You know, for a webcomic review site, I should review webcomics once in a while. In the meantime, let's talk about a book.
Not Comic Review: Consider Phlebas By Iain M. Banks
I'm a fan of the Culture series of books by Iain Banks, who passed away this past year. I own all of them now, and I went back and reread a few of them. Use of Weapons, Look to Windward, and today's topic,
Consider Phlebas. What is the Culture? Well it's a sci-fi series, but honestly, the best way to understand the Culture is to go read Look to Windward, it's not the best book and story, but you'll learn more about the nature of the Culture than anything else. Beyond that, it's just a big, very advanced, civilization in the galaxy.
I could review any of the books, especially Use of Weapons which is one of my favorite books period, but Consider Phlebas stands out because, well, it's not very good. Or at the very least I don't like it very much. For a fan of the author and universe, this is hard to really critique, and even harder to describe why. But after doing a big long series of articles about how I'm a critic, I guess I should dive in.
It's certainly the weakest of the series. The reasons are many, but there is one key one I'll get to later, but first, what it does right is something the rest of the series isn't quite known for: action. Oh there are some great action scenes in this, gripping ones that get your heart pumping, especially a great chase through a space port. I believe Banks once said this book would make the best movie, and I think it's because of these action scenes.
Which is odd because, well, I couldn't remember any of it. I had read the book before, not the first book of the series I read, but an early one, and the only thing I could recall, roughly, was the part of the framing device. As I read it, I recalled more, but I can easily recall many of the major plot points of the rest of the books in the series, but not this one. It's got a lot of great ideas, from an elaborate underground nuclear rail bunker, to a city sized ocean ship and more. Yet, it's completely forgettable.
Part of the reason is that the main character Horza could be anyone. Oh, he has specific character traits, but no arc. There's no growth, development, or self discovery. He's just there to do all the wild action sequences, act as the counterpoint to the Culture (there's a war, he's on the other side), and that's about it. In fact, none of the characters are really interesting. Which is fine since nearly all of them end up dead. They're all cannon fodder, even the one character who actually gets a touch more than no development. I liked her, of course she dies. Everyone dies. It's a rather dark book in that sense.
I suspect that was kind of the point. The pointlessness of the deaths were meant to reflect the pointlessness of war. That bunker rail thing I mentioned earlier was designed to protect military leaders from a nuclear attack. In the end, the entire population of the population died anyway, of a biological weapon. The theme is well established, and it works, but that's all there is, and there isn't much that the characters do to help it along.
It's also a weird mix of events. They string together well, but they do feel random. First a raid on a temple, then an escape from a city sized ship crashing into an iceberg, an island of weird cultists, a game where lives are bet as much as money, then a mad dash through a shipyard, then they finally get to the final destination, which is random movement through that rail bunker.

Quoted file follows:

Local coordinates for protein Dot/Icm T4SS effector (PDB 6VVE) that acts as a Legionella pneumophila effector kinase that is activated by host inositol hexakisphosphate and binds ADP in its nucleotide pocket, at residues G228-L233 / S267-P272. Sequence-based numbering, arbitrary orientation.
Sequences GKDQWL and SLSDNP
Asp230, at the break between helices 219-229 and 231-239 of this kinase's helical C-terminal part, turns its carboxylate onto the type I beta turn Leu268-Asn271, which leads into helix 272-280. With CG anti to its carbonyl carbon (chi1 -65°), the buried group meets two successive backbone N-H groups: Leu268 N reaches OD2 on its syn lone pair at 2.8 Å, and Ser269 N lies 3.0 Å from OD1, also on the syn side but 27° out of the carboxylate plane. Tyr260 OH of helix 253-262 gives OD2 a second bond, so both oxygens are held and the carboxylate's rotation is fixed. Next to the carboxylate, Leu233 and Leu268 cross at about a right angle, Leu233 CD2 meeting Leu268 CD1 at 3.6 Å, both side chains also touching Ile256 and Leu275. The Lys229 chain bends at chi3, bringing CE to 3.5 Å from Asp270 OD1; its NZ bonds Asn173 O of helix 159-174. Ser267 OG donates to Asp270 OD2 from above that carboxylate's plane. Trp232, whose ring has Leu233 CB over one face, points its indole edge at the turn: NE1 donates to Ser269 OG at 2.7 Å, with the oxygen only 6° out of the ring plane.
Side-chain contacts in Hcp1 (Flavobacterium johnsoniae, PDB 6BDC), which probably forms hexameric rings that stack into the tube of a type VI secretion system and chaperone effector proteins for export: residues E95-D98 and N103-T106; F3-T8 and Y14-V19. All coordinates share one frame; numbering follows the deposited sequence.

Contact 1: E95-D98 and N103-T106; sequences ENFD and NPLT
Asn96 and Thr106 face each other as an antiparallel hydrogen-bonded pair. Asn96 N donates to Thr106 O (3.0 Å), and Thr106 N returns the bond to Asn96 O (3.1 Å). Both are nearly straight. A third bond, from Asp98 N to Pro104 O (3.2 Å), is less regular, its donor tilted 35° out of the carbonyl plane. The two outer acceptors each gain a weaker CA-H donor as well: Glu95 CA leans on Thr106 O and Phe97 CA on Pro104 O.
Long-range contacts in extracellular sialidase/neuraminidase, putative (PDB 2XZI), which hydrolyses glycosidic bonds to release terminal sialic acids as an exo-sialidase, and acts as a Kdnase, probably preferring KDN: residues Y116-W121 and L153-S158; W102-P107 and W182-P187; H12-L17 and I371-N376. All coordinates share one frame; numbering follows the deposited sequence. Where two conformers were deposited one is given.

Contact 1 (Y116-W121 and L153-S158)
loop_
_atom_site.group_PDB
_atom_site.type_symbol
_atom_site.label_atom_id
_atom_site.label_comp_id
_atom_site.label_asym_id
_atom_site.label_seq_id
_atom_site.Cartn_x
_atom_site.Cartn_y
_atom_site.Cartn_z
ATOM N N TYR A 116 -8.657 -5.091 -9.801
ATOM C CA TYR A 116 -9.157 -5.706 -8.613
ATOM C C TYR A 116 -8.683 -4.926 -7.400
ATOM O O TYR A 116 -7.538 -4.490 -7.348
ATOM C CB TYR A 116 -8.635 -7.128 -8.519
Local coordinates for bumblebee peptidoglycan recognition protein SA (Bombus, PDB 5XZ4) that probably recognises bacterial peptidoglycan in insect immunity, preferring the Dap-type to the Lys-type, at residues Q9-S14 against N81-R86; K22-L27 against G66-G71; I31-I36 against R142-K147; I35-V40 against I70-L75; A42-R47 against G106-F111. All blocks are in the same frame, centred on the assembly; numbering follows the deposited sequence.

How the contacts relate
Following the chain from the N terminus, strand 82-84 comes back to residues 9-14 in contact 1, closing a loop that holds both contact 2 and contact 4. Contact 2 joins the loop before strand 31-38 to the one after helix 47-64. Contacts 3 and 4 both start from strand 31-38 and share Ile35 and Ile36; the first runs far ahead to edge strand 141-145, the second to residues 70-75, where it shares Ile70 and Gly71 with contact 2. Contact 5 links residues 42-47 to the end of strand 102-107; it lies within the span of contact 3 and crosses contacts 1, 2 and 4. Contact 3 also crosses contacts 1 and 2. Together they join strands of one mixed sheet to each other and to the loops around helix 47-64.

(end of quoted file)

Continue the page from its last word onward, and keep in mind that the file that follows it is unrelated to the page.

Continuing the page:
The writing is good, the descriptions of the events and locations are pretty clear, and rather awe inspiring. The action, as I said, is quite clear and is rather smoothly done, it's not jarring is what I mean. The individual events are actually quite interesting and fun. Any one of them could be an entire book on their own if he had wanted. They flow together, as I said, but they are so different from each other, they don't feel like they really belong together.
Compared to the other books, it isn't really that different in that regard. Use of Weapons bounces between locations as well, but it also moves through time, both forward and backward. It has an interesting structure is what I'm saying. Look to Windward also moves between a few locations, but because both books have a point to unite together, the characters. You WANT them to live, you want them to succeed. I never get that in Consider Phlebas, and that is the biggest failure of the book.
But I know why. It was the first book of the series. Banks has written many books before it, but only a few. It was the first dipping into what proved to be a massive, wonderful universe, but one that needed refinement before it could really get going. Once he locked down the scale (the second book, Player of Games managed this) and changing perspectives a bit (most of the books are NOT from the Culture's perspective, or anyone that could be considered a peer) the series got more settled. For the first book, the rough edges are understandable. I still don't think it's very good.
If you want to see what this series is about, again I recommend Look to Windward to start. It manages to really define the Culture as an entity, followed probably by Use of Weapons or Player of Games to see how it relates to the rest of it's universe. After that, the books can be read in any order (I haven't gotten to Hydrogen Sonata, the last book, yet, so no opinions on that) but Excession should be saved for last, I think it fits well there. Consider Phlebas, while the weakest of the series, shouldn't be read until the middle of the pack, no reason to spoil the series with a weak edition.
Next time, I will hopefully have something to do with comics. We'll see, until next time kiddies.